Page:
A Bend in the Road
is a first-rate novel and Nicholas Sparks' finest book yet. Such well-turned books as The Rescue
, and Message in a Bottle
established him as a writer of skill and persuasiveness, with a particular knack for wry, well-rounded characterisations--qualities well in evidence in this book.
Miles Ryan leads a relatively uneventful life in the small town in which he is sheriff--except for an incident two years previously that changed him irrevocably: the killing (by a hit-and-run driver) of his adored wife. Miles' obsession with uncovering the identity of the driver has led to problems with his nine-year-old son Jonah, who is having difficulties at school. And when Miles finds himself brought together with Jonah's teacher, the attractive Sarah, both of them are soon caught up in a relationship that will force them to re-examine what their lives mean--particularly as Sarah has a secret of her own.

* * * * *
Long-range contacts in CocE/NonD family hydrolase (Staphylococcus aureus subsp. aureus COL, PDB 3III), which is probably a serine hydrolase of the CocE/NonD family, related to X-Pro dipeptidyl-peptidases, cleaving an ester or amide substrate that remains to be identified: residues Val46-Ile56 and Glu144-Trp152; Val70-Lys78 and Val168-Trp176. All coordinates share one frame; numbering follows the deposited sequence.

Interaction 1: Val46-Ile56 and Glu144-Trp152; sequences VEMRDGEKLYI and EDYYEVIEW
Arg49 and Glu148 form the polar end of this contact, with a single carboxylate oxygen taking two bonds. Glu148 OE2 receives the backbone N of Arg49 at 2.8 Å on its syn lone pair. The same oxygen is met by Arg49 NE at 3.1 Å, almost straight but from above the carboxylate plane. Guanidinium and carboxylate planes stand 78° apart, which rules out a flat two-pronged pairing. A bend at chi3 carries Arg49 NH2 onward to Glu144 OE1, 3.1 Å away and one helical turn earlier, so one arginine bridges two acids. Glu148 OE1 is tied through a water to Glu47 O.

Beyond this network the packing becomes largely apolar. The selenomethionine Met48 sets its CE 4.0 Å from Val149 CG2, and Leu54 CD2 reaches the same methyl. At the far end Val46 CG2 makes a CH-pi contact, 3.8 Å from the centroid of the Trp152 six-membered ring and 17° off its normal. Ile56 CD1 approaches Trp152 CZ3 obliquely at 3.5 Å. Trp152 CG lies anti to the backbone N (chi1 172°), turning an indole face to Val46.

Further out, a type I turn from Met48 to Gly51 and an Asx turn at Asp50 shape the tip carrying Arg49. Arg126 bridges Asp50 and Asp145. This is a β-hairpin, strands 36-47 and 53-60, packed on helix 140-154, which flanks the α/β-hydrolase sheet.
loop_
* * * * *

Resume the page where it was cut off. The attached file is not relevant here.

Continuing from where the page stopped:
The secret of Sparks' success (here, as in his other books) is to carefully establish the problems of his main protagonists so that we come to be involved in their lives and care about them--before involving them with someone else, who we similarly come to know intimately. It's not an easy task, and many a novelist has come adrift by concentrating too much on the hero or heroine at the expense of those around them. Sparks is much too sure-footed for that, and we are utterly involved with the problems of both Miles and Sarah (not to mention the nine-year-old Jonah, who is handled without a trace of sentimentality, which is a refreshing touch). As the central characters' destinies intertwine, we are as keen for them to recognise each other's virtues as we are that they'll solve the problems that have been ruining their lives. Barry Forshaw
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"Sweet, accessible, uplifting."―Publishers Weekly
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